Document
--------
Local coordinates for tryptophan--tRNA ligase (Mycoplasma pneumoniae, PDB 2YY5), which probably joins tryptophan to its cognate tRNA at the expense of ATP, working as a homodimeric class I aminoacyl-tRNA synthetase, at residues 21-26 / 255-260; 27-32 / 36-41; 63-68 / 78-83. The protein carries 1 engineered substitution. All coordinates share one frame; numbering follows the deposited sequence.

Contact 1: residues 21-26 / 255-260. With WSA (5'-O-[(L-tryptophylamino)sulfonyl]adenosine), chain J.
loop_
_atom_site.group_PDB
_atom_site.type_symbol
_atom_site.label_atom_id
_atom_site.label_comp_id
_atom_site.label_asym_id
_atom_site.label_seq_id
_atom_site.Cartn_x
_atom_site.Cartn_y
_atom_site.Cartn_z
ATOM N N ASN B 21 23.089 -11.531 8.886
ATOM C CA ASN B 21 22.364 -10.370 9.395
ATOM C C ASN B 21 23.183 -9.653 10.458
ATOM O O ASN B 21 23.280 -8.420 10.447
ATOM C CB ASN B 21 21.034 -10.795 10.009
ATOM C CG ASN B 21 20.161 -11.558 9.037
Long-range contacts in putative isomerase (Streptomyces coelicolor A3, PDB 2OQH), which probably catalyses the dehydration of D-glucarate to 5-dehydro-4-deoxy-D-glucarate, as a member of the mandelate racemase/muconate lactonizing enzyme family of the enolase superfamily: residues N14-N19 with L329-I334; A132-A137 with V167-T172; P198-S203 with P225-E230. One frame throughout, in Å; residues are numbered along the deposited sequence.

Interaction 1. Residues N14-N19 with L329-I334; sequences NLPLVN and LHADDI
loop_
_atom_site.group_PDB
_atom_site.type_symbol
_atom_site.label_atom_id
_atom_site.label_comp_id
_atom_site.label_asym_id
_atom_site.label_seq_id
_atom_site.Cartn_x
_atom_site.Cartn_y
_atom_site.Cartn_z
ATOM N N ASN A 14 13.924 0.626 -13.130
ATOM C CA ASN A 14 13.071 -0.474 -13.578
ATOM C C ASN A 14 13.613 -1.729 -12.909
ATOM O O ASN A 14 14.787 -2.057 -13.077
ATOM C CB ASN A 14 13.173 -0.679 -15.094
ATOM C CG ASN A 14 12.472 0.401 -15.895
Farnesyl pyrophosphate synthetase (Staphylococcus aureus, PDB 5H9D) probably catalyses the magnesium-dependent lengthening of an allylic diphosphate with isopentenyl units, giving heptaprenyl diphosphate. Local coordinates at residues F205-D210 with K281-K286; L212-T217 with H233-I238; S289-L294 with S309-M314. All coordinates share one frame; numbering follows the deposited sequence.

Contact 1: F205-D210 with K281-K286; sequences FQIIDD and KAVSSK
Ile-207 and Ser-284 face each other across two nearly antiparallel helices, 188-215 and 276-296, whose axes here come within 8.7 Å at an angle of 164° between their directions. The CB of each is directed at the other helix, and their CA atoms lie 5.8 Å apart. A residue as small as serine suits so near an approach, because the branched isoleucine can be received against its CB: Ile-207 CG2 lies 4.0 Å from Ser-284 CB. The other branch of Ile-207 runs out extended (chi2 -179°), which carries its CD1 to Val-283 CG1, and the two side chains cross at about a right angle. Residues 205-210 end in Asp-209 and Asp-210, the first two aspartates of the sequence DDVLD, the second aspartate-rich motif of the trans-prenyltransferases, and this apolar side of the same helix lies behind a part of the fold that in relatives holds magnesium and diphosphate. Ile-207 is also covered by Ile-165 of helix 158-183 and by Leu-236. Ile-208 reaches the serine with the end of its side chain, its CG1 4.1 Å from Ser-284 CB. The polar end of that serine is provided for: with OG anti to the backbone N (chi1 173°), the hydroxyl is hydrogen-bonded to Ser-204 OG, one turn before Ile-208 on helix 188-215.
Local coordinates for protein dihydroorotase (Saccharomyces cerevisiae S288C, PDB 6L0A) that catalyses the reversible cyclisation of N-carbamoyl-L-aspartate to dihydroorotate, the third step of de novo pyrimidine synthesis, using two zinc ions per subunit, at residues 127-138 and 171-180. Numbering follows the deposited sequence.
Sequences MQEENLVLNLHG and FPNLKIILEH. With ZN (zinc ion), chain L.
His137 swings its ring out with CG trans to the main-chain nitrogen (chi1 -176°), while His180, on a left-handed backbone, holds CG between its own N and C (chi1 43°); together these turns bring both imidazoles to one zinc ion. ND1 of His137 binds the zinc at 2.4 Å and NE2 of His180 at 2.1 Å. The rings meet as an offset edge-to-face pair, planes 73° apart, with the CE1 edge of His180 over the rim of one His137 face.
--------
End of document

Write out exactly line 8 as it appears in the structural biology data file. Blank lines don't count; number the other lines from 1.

_atom_site.label_asym_id